Modern Magic: History of the Tooth Fairy

Oral History: Origin of the Tooth Fairy

Though anyone reading about the tooth fairy today can’t remember a world without her, the mythical creature we envision is less than 100 years old! She first made her American print appearance in 1927 in The Tooth Fairy: Three-act Playlet for Children by Esther Watkins Arnold. While the playlet is no longer in print, the legend has lived on in Western culture to this day.

Despite her relative out-of-the blue appearance, few people had ever questioned the ritual of handing over money for a child’s lost tooth until the 1970s. According to this 2014 Salon article, a radio DJ in Chicago referenced the tooth fairy, setting off a firestorm of questions about the origin of the tooth fairy to the totally unprepared American Dental Association. At the same time, Professor Rosemary Wells of Northwestern University Dental School began asking her own questions. Professor Wells researched the history of the tooth fairy and became the self-proclaimed Tooth Fairy Consultant. She even ran a museum out of her home for several years.

Young Myths for Old Traditions: How Old is the Tooth Fairy?

While our American tooth fairy is a fairly modern sprite, brought to life mostly from the imaginations of modern animators and illustrators starting at the end of WWII, traditions based on childhood tooth loss go back through the centuries. Many rituals involved throwing the teeth into the sun or a fire, burying or hiding the teeth, or even swallowing them. If you ask someone from France or Spain how old the tooth fairy is, they might answer that the tooth fairy is at least 300 years old, but it’s not a female fairy. Their tooth fairy is actually a mouse!

The French La Bonne Petite Souris, or Ratoncito Pérez for the Spaniards, was a mouse who snuck the tooth from the child’s bed at night and granted the child’s wish for strong permanent teeth. Because rodents have such strong teeth themselves, it was believed the rodent would collect teeth as a sacrifice and give the child new teeth like his own. As the 20th century in America ushered in whole new ideas of hygiene, you can imagine how the idea of a mouse in the house became decidedly less popular. With the rising popularity of fairies in movies and children’s stories, the American tooth fairy took on her spritely winged identity. Now we have our own history of the tooth fairy that is uniquely American and modern.

Until very recently, we at FlutterPop had been the tooth fairy’s very confidential consultants in preparing updated tricks and tools for the digital age. Now that the tooth fairy is almost ready to go digital, we are proud to help spread the word! Please sign up for our mailing list to become a tooth fairy insider!

What Does She Do With All Those Teeth: Why Does the Tooth Fairy Collect Teeth?

We’ve seen how much the traditions about collecting baby teeth have evolved, but what has remained consistent throughout many ages and cultures is that we all do something with those teeth. We’ve taken a look at the history of the tooth fairy and approximately how old the tooth fairy is, but the question still remains, why does the tooth fairy collect teeth?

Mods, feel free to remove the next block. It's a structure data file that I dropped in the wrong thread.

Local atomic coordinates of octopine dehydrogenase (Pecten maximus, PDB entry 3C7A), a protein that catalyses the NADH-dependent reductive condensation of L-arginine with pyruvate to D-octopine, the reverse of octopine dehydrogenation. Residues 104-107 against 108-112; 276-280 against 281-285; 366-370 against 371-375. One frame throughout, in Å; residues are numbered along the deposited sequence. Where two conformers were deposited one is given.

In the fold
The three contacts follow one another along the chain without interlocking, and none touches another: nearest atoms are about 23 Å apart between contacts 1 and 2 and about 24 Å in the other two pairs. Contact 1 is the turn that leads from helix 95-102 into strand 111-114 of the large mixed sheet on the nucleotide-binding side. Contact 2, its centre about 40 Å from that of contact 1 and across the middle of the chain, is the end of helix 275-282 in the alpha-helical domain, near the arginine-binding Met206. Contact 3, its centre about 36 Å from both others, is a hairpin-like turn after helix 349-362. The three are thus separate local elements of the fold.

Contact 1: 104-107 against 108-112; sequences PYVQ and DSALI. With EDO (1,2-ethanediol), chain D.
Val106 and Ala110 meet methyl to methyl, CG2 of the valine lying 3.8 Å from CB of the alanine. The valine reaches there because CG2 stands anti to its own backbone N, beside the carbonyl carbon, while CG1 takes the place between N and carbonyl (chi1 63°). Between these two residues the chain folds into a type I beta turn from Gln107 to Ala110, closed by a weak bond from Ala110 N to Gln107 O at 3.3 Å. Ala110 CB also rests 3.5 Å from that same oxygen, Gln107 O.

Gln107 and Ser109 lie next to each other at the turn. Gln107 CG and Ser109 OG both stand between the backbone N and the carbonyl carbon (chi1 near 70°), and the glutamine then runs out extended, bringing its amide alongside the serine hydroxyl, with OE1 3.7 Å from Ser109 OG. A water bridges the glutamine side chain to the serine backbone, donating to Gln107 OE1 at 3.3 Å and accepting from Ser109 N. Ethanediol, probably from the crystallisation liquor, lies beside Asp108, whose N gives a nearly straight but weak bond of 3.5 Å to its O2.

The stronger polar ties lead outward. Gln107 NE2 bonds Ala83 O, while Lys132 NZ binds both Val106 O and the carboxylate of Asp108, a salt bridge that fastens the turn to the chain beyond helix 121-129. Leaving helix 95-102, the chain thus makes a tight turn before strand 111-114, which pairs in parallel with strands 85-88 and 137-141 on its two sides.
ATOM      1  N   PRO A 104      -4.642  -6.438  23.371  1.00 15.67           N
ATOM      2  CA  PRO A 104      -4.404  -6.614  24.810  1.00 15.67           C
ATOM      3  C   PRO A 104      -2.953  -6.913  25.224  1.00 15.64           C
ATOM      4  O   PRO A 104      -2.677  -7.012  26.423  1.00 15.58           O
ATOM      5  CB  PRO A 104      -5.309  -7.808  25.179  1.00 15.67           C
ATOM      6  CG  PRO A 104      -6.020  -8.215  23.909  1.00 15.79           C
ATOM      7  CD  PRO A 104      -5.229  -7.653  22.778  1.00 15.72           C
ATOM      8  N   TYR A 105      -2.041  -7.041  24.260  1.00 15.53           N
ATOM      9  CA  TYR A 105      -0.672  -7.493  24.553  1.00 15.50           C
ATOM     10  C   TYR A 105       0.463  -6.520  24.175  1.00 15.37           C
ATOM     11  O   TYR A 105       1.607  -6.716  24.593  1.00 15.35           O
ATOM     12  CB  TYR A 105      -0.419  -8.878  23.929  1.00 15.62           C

To answer this question, let’s go back to the tooth fairy folklore. The general consensus is that tooth loss is usually the first milestone a young child is able to recognize and remember for himself. This rite of passage marks the beginning of the end of childhood, and it can be a very unsettling experience. What better way to soothe your child’s mind than to leverage his youthful belief in magic and make it a positive experience? Yes, the child has lost something, a part of herself, in fact. But for her belief and bravery in this time of uncertainty, she will be rewarded with a shiny coin.

The older traditions of symbolically throwing teeth into the sun, burning them in a fire, or burying them in a special place give evidence that marking this time of growth and development has been significant throughout time. Many traditions were carried out to bring about good fortune, or at least to ward off bad luck.

More modern takes on the practice of collecting a tooth in exchange for money are that it is a simple lesson in capitalism for children. Since kids can’t produce any goods on their own yet, they use what they have, an unneeded tooth, and exchange it for cash. They begin to learn how the free market works and are on their way to learning how to trade money for goods and services. We have to admit, while this is a worthy lesson, we’d rather believe the magic!

Is your child nervous about losing teeth and the fairy who will come to take them? Visit our shop for several books that will gently calm and prepare your child for this time of change. For more fun news on the origin of the tooth fairy and to stay up to date on our website progress, sign up for our mailing list and follow us on Facebook and Instagram!